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Main Street Monday – Survey Results Reveal Small Business Optimism Levels Remain Virtually Unchanged

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February 4, 2019

By Mary Miller
Contributing Editor, Main Street Monday

Main Street Monday – Survey Results Reveal Small Business Optimism Levels Remain Virtually Unchanged

December 2018 Small Business Optimism Index survey results released by the NFIB Research Foundation highlights include:

Capital

Holding steady from last month, 61% of small business owners report capital outlays. Expenditures are earmarked as follows:

  • 42% report new equipment purchases
  • 25% report new vehicle acquisitions
  • 15% report expanding or improving business facilities
  • 15% report allocating capital for new fixtures/furniture
  • 6% report acquiring new building(s) or land for future expansion

Lending

Holding steady from last month, 32% of small business owners report all their credit needs are being met, while 50% report they are not interested in applying for credit, which is up by three points.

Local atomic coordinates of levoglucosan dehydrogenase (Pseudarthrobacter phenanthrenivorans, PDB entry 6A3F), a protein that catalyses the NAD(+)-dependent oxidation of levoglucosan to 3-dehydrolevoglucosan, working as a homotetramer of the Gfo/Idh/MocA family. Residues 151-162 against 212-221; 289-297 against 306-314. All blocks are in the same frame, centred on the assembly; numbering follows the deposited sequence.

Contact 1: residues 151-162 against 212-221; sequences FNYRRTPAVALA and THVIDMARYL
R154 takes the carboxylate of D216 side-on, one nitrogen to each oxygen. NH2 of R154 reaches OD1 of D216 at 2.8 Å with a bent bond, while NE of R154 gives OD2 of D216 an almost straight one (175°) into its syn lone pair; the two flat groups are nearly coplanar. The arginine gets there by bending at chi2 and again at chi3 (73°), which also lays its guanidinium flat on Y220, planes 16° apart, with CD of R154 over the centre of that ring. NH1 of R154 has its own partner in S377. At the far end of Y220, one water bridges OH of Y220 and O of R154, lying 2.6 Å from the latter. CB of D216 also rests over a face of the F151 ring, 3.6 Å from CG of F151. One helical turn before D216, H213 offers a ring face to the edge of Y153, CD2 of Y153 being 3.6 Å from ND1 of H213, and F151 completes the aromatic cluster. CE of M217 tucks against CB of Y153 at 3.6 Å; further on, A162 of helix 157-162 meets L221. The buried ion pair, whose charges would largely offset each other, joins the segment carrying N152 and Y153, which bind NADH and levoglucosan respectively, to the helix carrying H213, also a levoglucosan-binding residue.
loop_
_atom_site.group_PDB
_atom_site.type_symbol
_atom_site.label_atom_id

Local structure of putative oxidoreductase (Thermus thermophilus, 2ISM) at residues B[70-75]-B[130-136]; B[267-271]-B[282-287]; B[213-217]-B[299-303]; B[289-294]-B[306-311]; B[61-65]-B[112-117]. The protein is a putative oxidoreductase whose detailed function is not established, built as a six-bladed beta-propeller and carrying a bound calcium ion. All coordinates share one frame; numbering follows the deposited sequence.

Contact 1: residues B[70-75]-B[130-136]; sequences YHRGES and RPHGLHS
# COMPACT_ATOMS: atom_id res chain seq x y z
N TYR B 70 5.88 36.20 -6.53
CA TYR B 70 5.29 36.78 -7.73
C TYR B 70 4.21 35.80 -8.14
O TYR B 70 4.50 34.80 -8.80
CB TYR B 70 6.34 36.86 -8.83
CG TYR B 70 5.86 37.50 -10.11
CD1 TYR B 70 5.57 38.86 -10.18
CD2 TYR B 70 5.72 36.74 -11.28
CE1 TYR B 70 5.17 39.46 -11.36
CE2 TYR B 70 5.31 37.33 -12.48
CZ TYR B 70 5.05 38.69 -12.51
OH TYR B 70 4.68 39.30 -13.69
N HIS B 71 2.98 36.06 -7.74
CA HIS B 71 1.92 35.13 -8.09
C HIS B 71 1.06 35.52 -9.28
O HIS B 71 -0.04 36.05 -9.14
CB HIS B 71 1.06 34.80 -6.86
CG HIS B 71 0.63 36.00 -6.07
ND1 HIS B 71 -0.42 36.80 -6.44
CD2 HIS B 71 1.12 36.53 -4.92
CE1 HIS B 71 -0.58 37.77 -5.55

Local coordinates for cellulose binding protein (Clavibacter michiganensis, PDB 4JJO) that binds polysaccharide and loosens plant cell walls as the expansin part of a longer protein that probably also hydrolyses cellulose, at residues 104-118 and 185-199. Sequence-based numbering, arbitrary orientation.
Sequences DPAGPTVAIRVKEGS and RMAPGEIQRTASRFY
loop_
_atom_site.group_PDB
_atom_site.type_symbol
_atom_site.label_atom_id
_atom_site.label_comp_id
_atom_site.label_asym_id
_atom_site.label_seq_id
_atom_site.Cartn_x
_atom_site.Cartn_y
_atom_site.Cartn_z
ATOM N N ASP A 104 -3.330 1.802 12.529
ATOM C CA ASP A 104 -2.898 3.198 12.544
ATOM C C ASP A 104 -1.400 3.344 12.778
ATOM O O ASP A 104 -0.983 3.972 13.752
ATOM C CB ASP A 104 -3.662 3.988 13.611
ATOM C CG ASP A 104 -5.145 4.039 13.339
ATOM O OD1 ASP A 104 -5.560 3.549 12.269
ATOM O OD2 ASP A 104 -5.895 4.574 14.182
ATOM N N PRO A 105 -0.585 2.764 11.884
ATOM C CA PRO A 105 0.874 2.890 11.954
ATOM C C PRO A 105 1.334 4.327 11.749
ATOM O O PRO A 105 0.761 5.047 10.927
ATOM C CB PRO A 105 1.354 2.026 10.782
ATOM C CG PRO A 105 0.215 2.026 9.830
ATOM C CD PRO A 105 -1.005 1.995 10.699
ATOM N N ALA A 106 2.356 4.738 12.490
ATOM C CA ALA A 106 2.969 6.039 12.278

Other lending stats:

  • 23% continue to report the issue of qualified labor availability
  • 14% report industry regulations or “red tape”
  • 13% report taxes are an issue (down six points)
  • 3% report credit/financing is a top business issue (up one point)

Projected Sales

  • A net 4% of small business owners (seasonally adjusted) report higher nominal sales in the past quarter, down five points from record high readings.
  • The net percent of owners reporting higher sales averaged 2% in 2017, but 9% in 2018, indicating a peak value of 15%.
  • The net percent of owners predicting higher real sales volumes fell one point to a net 23% of owners.
  • Consumer spending remains steady.
  • Lack of qualified labor is hitting hard in the small manufacturing and construction industries, where owners cannot fill open positions. The sell what they can produce based on staffing.

Projected real sales growth and business conditions in the next six months are the primary cause of the slight decline in the Index, down 0.4 points to 104.4.

“Optimism among small business owners continues to push record highs, but they need workers to generate more sales, provide services, and complete projects, says NFIB President and CEO Juanita D. Duggan. “Two of every three of these new jobs are historically created by the small business half of the economy, so it will be Main Street that will continue to drive economic growth.”

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